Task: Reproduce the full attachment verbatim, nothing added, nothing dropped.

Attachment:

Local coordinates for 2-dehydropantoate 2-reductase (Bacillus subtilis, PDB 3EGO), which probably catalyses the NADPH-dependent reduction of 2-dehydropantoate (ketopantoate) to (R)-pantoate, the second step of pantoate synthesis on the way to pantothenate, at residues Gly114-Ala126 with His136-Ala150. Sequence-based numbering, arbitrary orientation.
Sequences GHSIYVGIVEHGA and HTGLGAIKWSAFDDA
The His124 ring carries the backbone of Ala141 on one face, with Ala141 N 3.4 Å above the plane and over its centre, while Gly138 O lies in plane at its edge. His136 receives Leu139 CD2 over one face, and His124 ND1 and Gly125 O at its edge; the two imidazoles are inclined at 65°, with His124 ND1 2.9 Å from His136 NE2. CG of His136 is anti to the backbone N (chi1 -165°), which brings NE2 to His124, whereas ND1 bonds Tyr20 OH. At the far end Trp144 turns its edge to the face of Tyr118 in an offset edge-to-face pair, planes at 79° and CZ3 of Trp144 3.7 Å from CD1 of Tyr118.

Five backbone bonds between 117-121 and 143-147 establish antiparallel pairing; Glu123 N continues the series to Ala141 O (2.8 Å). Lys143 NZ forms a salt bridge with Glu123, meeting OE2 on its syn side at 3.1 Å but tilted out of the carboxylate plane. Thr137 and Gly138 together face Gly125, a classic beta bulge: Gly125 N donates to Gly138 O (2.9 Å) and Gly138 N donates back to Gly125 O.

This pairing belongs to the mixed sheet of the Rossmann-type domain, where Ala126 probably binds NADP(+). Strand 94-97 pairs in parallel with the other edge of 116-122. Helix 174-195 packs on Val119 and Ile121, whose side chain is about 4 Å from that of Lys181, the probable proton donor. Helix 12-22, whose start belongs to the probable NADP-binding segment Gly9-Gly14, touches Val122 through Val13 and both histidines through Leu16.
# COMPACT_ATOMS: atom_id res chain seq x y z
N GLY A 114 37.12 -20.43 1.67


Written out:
Local coordinates for 2-dehydropantoate 2-reductase (Bacillus subtilis, PDB 3EGO), which probably catalyses the NADPH-dependent reduction of 2-dehydropantoate (ketopantoate) to (R)-pantoate, the second step of pantoate synthesis on the way to pantothenate, at residues Gly114-Ala126 with His136-Ala150. Sequence-based numbering, arbitrary orientation.
Sequences GHSIYVGIVEHGA and HTGLGAIKWSAFDDA
The His124 ring carries the backbone of Ala141 on one face, with Ala141 N 3.4 Å above the plane and over its centre, while Gly138 O lies in plane at its edge. His136 receives Leu139 CD2 over one face, and His124 ND1 and Gly125 O at its edge; the two imidazoles are inclined at 65°, with His124 ND1 2.9 Å from His136 NE2. CG of His136 is anti to the backbone N (chi1 -165°), which brings NE2 to His124, whereas ND1 bonds Tyr20 OH. At the far end Trp144 turns its edge to the face of Tyr118 in an offset edge-to-face pair, planes at 79° and CZ3 of Trp144 3.7 Å from CD1 of Tyr118.

Five backbone bonds between 117-121 and 143-147 establish antiparallel pairing; Glu123 N continues the series to Ala141 O (2.8 Å). Lys143 NZ forms a salt bridge with Glu123, meeting OE2 on its syn side at 3.1 Å but tilted out of the carboxylate plane. Thr137 and Gly138 together face Gly125, a classic beta bulge: Gly125 N donates to Gly138 O (2.9 Å) and Gly138 N donates back to Gly125 O.

This pairing belongs to the mixed sheet of the Rossmann-type domain, where Ala126 probably binds NADP(+). Strand 94-97 pairs in parallel with the other edge of 116-122. Helix 174-195 packs on Val119 and Ile121, whose side chain is about 4 Å from that of Lys181, the probable proton donor. Helix 12-22, whose start belongs to the probable NADP-binding segment Gly9-Gly14, touches Val122 through Val13 and both histidines through Leu16.
# COMPACT_ATOMS: atom_id res chain seq x y z
N GLY A 114 37.12 -20.43 1.67